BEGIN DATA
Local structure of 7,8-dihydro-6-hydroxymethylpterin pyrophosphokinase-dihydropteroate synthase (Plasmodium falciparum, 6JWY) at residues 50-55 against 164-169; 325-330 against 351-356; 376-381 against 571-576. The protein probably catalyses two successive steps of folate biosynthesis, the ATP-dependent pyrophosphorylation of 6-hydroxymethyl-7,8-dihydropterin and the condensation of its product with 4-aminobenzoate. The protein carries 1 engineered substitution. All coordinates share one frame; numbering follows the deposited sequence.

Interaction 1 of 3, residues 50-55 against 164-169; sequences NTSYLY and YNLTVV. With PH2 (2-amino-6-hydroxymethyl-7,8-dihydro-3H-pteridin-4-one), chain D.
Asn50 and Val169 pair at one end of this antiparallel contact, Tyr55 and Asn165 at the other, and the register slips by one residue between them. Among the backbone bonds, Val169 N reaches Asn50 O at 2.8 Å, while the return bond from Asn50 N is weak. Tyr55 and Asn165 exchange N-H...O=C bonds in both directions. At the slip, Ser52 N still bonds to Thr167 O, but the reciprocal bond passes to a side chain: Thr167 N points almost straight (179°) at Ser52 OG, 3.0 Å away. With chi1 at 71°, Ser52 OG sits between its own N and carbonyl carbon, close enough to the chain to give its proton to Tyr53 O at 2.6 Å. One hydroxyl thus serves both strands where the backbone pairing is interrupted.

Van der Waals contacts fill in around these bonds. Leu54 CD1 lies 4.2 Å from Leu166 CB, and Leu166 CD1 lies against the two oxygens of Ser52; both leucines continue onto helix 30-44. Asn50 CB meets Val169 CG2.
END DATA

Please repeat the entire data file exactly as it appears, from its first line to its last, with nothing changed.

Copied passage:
Local structure of 7,8-dihydro-6-hydroxymethylpterin pyrophosphokinase-dihydropteroate synthase (Plasmodium falciparum, 6JWY) at residues 50-55 against 164-169; 325-330 against 351-356; 376-381 against 571-576. The protein probably catalyses two successive steps of folate biosynthesis, the ATP-dependent pyrophosphorylation of 6-hydroxymethyl-7,8-dihydropterin and the condensation of its product with 4-aminobenzoate. The protein carries 1 engineered substitution. All coordinates share one frame; numbering follows the deposited sequence.

Interaction 1 of 3, residues 50-55 against 164-169; sequences NTSYLY and YNLTVV. With PH2 (2-amino-6-hydroxymethyl-7,8-dihydro-3H-pteridin-4-one), chain D.
Asn50 and Val169 pair at one end of this antiparallel contact, Tyr55 and Asn165 at the other, and the register slips by one residue between them. Among the backbone bonds, Val169 N reaches Asn50 O at 2.8 Å, while the return bond from Asn50 N is weak. Tyr55 and Asn165 exchange N-H...O=C bonds in both directions. At the slip, Ser52 N still bonds to Thr167 O, but the reciprocal bond passes to a side chain: Thr167 N points almost straight (179°) at Ser52 OG, 3.0 Å away. With chi1 at 71°, Ser52 OG sits between its own N and carbonyl carbon, close enough to the chain to give its proton to Tyr53 O at 2.6 Å. One hydroxyl thus serves both strands where the backbone pairing is interrupted.

Van der Waals contacts fill in around these bonds. Leu54 CD1 lies 4.2 Å from Leu166 CB, and Leu166 CD1 lies against the two oxygens of Ser52; both leucines continue onto helix 30-44. Asn50 CB meets Val169 CG2.